I follow White Lodging on facebook and last night they posted pictures of the updated and renovated Courtyard Mesquite and it looks fantastic. It made me nostalgic for the good parts of hotels, the fun stuff. And almost immediately I remembered the bad parts and everything that I hated.
I don't miss the long hours. As a manager, I was expected to work 10 hours a day 6 days a week. No overtime, because I was salaried, and no perks other than the occasional free room and ability to grab something from the breakfast. I was expected to do Breakfast Buzzard and Lounge Lizard twice a week (standing in the lobby greeting guests during peak times, making sure all their needs are met) and that was a nightmare for this introvert. I was expected to take all phone calls from the hotel, no matter the time of day. I was expected to fill in any and all shifts at the desk when an employee called off. My duties included inventories, scheduling, ordering, paying bills, entering payments, making sure the front desk and housekeeping had everything they needed. I don't miss any of that. I don't miss the guests who couldn't be satisfied no matter what or the guests who were unnecessarily rude and dismissive of me because I was a young woman (21 in Austin, 23 in Dallas) or the guests who had a sense of entitlement (the ones who book through Expedia and the like are the WORST). I don't miss the boss who just....it felt like he dumped on me.
I do miss the boss who was reluctant to let me go. I miss the sales managers who were my friends, one of whom sat me down and asked me if this was REALLY what I wanted and the other took me out for my birthday, the only one really celebrated in Austin. I miss the guests who smiled back and were pleasant and easy to appease. I REALLY miss the ones who became our temporary family. The one who cried, the one who wanted to set me up with his brother, the one who ALWAYS brought whoever was working the desk a piece of dessert from wherever he went for dinner, the ones who we went to movies and rodeos and dinner with (yes, I know that's a bit inappropriate. I always paid for myself and nothing romantic REALLY happened...that's another story though). I was really popular with older men. Someone once explained that I was the kind of girl all men over 40 wished they'd married and hoped their sons would marry. I miss my coworkers who were supportive of what I had to do and employees who didn't blame me when I had to go all manager on them.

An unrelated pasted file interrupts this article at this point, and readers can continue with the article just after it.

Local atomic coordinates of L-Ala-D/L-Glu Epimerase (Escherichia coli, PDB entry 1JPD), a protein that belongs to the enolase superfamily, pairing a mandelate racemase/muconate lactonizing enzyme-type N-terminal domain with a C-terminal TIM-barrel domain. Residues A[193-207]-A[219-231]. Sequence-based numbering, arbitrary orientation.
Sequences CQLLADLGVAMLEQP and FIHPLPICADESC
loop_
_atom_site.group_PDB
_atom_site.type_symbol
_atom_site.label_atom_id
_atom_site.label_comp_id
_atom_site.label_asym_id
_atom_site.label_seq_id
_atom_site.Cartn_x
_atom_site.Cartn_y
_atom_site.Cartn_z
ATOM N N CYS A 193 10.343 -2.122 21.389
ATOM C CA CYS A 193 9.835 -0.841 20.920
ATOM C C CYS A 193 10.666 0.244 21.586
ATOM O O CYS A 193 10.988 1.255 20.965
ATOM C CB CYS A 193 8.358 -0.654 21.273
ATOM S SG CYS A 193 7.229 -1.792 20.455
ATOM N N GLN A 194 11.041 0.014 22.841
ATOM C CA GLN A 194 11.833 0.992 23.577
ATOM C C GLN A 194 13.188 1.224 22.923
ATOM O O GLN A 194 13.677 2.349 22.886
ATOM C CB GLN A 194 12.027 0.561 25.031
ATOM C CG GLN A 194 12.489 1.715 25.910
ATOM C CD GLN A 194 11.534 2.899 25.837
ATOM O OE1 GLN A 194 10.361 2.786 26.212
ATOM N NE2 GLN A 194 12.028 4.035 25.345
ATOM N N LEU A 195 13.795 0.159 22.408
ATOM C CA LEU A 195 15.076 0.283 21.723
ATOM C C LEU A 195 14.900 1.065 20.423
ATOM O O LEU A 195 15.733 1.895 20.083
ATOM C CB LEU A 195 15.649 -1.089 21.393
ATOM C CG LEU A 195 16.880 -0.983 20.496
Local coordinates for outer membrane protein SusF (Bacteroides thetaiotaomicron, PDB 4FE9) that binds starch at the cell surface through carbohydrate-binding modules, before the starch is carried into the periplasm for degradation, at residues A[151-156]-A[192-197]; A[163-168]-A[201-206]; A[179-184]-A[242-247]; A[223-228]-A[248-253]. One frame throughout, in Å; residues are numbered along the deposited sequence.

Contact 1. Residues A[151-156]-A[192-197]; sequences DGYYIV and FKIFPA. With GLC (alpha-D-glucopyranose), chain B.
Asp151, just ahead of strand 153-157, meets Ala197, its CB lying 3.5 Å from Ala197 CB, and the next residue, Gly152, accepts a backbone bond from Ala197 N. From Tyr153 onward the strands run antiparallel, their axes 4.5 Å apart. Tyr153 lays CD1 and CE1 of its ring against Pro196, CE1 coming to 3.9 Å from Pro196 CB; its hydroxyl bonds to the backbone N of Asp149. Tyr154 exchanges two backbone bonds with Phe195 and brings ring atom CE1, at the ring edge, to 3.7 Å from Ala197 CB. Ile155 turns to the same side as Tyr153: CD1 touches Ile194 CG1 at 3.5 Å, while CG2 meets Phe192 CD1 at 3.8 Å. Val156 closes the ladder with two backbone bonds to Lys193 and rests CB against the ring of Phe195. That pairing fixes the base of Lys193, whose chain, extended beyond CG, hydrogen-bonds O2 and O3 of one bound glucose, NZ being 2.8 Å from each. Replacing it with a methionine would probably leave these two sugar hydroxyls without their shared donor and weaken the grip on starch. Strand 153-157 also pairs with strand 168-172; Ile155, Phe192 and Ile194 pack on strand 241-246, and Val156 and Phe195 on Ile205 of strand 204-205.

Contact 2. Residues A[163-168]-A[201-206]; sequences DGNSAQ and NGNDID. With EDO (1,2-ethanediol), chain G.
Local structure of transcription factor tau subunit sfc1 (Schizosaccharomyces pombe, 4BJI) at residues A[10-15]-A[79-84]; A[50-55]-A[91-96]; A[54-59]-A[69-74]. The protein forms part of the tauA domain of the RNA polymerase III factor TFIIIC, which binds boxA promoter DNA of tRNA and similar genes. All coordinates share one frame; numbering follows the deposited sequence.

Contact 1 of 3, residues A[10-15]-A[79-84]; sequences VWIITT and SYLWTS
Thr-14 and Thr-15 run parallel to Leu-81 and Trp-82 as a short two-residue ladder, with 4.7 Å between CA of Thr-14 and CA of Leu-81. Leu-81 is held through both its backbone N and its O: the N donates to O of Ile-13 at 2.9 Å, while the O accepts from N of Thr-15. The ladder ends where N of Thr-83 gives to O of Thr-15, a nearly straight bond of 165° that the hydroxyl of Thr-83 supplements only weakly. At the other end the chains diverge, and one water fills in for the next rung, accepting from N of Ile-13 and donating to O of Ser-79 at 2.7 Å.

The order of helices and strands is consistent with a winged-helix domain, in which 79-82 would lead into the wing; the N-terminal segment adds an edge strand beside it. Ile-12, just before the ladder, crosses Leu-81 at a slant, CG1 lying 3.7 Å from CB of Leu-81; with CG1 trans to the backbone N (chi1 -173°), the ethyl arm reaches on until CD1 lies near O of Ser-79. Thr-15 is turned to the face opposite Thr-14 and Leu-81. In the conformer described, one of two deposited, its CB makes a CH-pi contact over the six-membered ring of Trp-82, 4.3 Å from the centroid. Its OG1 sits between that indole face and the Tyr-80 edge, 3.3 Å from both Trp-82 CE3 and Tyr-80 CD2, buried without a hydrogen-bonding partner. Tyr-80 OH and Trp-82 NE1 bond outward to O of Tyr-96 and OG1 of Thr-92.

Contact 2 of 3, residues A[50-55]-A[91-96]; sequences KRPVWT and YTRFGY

I left WLS ten weeks shy of my 3rd anniversary and I never really looked back. I laughed to myself that I'd spent all that time and money on a useless degree. At least now I wouldn't have to explain it to my friends and defend it to my family. RHIM is not, in fact, a degree in housekeeping. It's a management degree with a focus on hospitality. Yes, we have classes on beer and wine. Yes, we do have to clean rooms as part of a lab for a class. We also have to learn about every. single. thing. in your food that can kill you....nothing is safe. NOTHING. I lost weight that semester. We take an animal science class and learn about different cuts of meat and watch a pig get slaughtered. We have fun, actually. No, it's not as hard as other majors. We're cool with that. RHIM is pretty easy going and laid back until the Philosophy majors start taking shots and then all bets are off.